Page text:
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Hunters step up to feed families as pandemic increases need for food banks

COVID-19 has taken a major bite out of the economy and budgets for families so Kentucky Hunters for the Hungry is filling the need.

LOUISVILLE, Ky. — You don't have to look hard to see that our area has more than an abundance of deer. In a year when more people than ever are relying on food banks to get by hunters are stepping up to fill a need.

Kentucky Hunters for the Hungry is looking to fill more donations than ever before as food pantries, food banks and soup kitchens see more requests due to the pandemic.

“What you find is that people are finding ways to source their own meals and we're very proud that hunters are being successful enough this year to be able to source own protein and still donate some to those in need," said Col. Michael Abell. Abell, a retired US Army Colonel now makes it his mission to serve on the Board of Directors for Kentucky Hunters for the Hungry.

More than 3,000 Kentuckians hit a deer with their car each year. Hunting helps to lessen those numbers by keeping the population in check. It's also designed to keep the ecosystem in balance. This year hunters are doing more than ever to feed the hungry.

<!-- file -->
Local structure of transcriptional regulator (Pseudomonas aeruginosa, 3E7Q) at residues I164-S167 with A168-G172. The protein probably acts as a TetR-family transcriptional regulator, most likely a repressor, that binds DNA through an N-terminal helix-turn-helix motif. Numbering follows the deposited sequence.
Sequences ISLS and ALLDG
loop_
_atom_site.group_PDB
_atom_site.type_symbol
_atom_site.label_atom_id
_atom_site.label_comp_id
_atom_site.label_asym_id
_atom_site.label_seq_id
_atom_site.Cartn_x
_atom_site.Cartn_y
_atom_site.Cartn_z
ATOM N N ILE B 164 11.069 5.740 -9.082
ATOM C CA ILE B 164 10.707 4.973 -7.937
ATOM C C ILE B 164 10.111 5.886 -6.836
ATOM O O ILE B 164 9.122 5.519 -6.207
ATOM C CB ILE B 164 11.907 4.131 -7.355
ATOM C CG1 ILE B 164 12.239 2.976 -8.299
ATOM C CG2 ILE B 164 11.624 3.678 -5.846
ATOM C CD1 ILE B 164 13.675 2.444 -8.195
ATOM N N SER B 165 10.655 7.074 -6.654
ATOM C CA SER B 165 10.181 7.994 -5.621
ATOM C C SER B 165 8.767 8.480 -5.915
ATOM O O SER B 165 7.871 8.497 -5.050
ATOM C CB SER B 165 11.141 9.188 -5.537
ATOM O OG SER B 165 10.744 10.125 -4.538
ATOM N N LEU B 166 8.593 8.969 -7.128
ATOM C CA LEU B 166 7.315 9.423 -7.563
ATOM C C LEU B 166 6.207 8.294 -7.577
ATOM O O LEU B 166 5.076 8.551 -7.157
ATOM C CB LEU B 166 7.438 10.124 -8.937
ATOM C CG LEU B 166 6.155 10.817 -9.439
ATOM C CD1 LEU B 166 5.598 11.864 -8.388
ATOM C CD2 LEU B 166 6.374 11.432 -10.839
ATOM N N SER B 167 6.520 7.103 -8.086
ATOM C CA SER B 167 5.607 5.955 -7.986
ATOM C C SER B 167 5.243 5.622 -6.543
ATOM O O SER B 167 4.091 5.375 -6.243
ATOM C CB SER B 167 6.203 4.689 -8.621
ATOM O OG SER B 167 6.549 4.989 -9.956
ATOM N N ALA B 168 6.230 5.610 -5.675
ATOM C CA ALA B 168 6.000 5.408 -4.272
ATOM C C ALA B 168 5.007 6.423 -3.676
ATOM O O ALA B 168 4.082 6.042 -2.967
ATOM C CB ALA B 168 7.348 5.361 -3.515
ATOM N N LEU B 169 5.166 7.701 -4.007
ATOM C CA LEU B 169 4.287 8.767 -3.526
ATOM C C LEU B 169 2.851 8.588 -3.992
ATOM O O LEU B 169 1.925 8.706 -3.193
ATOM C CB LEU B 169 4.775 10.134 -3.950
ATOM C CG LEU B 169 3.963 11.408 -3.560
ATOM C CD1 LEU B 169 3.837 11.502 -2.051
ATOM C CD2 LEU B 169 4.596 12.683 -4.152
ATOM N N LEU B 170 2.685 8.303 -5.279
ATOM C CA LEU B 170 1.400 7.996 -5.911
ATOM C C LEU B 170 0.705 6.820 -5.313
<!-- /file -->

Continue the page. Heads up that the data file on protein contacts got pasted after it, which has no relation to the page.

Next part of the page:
They drop off deer at select processors who prepare the meat for organizations like the Healing Place in Louisville.

“Pasta is cheap, beans are cheap, but protein is not," explained Healing Place Operations Manager, Justin Schwarz. “The more meat we have, the better it is for our clients. It just makes the meal a little bit thicker, a stick-to-your-ribs type of meal."

While the Healing Place gets most of their meat elsewhere, venison is making a difference here and at food banks. Last year, Hunters for the Hungry donations provided 343,000 meals across the Commonwealth.

More than 2,100 deer were donated in 2019. The organization hopes to increase that to 2,400 in 2020.

Processors are pacing themselves as many already feel the impacts of increased business due to the pandemic.

“It's a good way of giving back to the community," Kingsley Meat and Catering owner, Jeff Fischer, told us. “There's a lot of hungry people out there.”

But organizers say, this last week of modern gun deer hunting season will likely be as busy as ever and they're hoping for even more donations due to a greater need.

“If you've never done it before and you've got the time because you're working from home and you're a hunter or you’re a new hunter and you want to learn how to do it, you can find all of that on our website. But, if you're an experienced hunter and you've already had the blessing of harvesting an animal for your family please consider trying to get another animal for another family just like yours that could use those healthy ethically responsibly sourced meals of venison," Abell said.

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